Jamie Wyeth (b. 1946)
On occasion, Christie's has a direct financial int… Read more The Collection of Peggy and David Rockefeller
Jamie Wyeth (b. 1946)

Rogue Wave

Details
Jamie Wyeth (b. 1946)
Rogue Wave
signed 'J. Wyeth' (lower left)
oil, acrylic and enamel on canvas
26 x 36 in. (66 x 91.4 cm.)
Painted in 2009.
Provenance
The artist.
[With]Boom Boom Ltd., Chadds Ford, Pennsylvania.
Commissioned by the late owner from the above, 2009.
Literature
W. Adelson, et al., The David and Peggy Rockefeller Collection: Supplement, vol. V, New York, 2015, no. 23, p. 82, illustrated.
E. Bostwick Davis, T.L. Poulin, "Jamie Wyeth's Tableaux Vivants: Miniatures at Play in Creative Space," American Arts Quarterly, vol. 36, no. 2, Spring 2016.
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Lot Essay

This painting is included in the database of the artist's work being compiled by the Wyeth Center at the William A. Farnsworth Museum, Rockland, Maine.


Rogue Wave is a powerful depiction of the Maine seascape near Monhegan Island, where generations of American artists have gathered to work in the summer months. Jamie Wyeth, following in the footsteps of his father, Andrew, and grandfather, N.C., spends portions of the year in this area, working in a studio once owned by the painter Rockwell Kent. David Rockefeller, who owned a summer compound on Mount Desert Island in Maine, commissioned the present work from Wyeth to commemorate a dramatic day they spent at sea together. Rogue Wave's brooding palette, dramatic vantage point and vigorous brushwork reflect the raw power of the stormy sea that Rockefeller and the artist experienced.

Warren Adelson writes of the day that inspired the present work, “Rogue Wave is a ‘portrait of place’ during a unique experience and painted in remembrance of the moment. Coincidentally, both David Rockefeller, the owner of the painting, and I were with the artist at the time. We were returning from Monhegan Island one morning in late August of 2009 just as the outer bands of a hurricane hit the island. Boarding the boat was a challenge as the waves were rolling 10 to 15 feet and the gangway did the same. We finally got aboard, and the artist guided the Dreadnought, a lobster boat converted for passengers, out of the harbor and headed for home. As we circled Monhegan, the waves were crashing 30 feet against the Blackhead Cliffs, and the seas were unlike anything I had known. Deep troughs of water and looming waves surrounded us as the sturdy craft rocked and glided in the churning Atlantic.

“En route back to Tenants Harbor, we passed Jamie’s island house and studio on Southern Island. Depicted here in Rogue Wave, this canvas was inspired by that day on the ocean. We sat deep in water in the Dreadnought and looked up at Southern Island, unlike the perspective of this painting.” (The David and Peggy Rockefeller Collection, vol. V, New York, 2015, p. 82)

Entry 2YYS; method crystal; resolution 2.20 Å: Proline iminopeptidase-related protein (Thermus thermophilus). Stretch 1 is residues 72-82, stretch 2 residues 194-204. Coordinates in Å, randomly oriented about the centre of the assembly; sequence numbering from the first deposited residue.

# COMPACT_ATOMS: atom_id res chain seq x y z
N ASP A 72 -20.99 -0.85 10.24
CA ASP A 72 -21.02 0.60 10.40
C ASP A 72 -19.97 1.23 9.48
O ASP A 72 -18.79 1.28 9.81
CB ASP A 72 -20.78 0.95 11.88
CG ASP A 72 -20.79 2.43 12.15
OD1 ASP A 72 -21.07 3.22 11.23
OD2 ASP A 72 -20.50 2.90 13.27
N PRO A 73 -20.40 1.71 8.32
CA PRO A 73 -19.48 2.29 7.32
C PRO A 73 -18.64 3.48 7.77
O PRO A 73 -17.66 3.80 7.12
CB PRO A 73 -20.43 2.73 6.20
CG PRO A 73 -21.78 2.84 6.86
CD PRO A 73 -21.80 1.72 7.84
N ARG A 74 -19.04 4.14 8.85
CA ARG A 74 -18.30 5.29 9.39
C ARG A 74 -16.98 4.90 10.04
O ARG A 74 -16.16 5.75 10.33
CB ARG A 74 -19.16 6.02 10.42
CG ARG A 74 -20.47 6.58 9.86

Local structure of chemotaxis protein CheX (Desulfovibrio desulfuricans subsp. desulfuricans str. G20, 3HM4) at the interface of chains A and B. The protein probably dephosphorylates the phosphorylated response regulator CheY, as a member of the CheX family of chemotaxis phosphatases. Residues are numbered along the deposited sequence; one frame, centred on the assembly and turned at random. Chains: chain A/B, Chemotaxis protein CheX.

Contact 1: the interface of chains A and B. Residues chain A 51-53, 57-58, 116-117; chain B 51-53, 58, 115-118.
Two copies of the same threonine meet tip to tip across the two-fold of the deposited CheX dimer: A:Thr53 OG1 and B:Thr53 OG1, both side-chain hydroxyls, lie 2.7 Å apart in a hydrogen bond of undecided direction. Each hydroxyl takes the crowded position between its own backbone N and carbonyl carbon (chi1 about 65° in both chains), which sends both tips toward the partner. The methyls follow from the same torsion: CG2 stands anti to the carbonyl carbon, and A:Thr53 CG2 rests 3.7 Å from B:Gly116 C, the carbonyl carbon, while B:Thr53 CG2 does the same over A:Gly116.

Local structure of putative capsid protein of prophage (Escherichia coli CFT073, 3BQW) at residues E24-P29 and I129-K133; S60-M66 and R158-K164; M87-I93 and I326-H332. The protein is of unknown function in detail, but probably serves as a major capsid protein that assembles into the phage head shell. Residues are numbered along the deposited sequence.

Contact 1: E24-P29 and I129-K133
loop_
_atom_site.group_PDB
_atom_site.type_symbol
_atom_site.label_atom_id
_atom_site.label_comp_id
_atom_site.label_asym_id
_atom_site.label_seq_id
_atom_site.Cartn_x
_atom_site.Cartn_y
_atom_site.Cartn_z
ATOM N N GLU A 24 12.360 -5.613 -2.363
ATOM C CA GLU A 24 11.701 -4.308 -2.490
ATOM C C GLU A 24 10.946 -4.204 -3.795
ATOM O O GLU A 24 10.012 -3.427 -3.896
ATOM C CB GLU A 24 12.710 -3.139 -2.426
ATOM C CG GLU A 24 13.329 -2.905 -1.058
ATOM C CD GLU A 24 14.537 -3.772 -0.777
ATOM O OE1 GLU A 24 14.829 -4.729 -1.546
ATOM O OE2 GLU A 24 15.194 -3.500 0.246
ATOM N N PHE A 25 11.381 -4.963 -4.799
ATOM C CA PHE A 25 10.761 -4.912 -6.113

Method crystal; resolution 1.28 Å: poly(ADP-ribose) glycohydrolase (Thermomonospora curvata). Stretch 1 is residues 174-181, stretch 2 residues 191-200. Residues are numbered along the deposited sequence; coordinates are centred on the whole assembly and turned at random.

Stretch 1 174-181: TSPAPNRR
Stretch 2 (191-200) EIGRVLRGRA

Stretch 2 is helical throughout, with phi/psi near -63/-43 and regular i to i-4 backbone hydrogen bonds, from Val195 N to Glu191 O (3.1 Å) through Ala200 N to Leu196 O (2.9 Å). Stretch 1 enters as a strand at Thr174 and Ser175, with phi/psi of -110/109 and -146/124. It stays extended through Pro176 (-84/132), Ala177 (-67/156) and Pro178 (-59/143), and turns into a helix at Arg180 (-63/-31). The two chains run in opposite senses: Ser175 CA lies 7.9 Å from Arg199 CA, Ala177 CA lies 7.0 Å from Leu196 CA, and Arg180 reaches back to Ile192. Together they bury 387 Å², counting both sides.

The rugged landscape of Maine has been a continual source of inspiration to American masters, from George Bellows to Wyeth’s mentors Rockwell Kent and the members of his own family. Wyeth has observed of Maine, “The danger with Maine is that it is so anecdotal and emblematic in terms of pot buoys, pretty houses, pretty lobster traps—‘quaint’ things. Maine is not that way. Maine has a lot of edge, a lot of angst. In particular, islands, the part I know of Maine from having lived on them.” (as quoted in E.B. Davis, Jamie Wyeth, exhibition catalogue, Boston, Massachusetts, 2014, p. 125) In Rogue Wave, Wyeth conveys this perspective of Maine in a bird’s eye view of Southern Island, which is enveloped by the tumultuous, stormy sea. On a sunny summer day, Southern Island is typically vibrantly hued and the house and lighthouse are a bright white. In the present work, the darkly colored island is imbued with the menacing atmosphere of the moment as the island is enveloped by raw forces of nature. The artist applied thick, white impasto to represent the robust crashing waves, and his vigorous brushwork conveys the unrestrained energy of the churning ocean.

Rogue Wave is a ‘portrait of place’ that at once represents both a fleeting, stormy moment as well as a timeless depiction of the Monhegan seascape that has inspired countless American artists. Jamie Wyeth’s emotive palette and brushwork beautifully recreate a dramatic day at sea in a location treasured by both he and the original owner of Rogue Wave.

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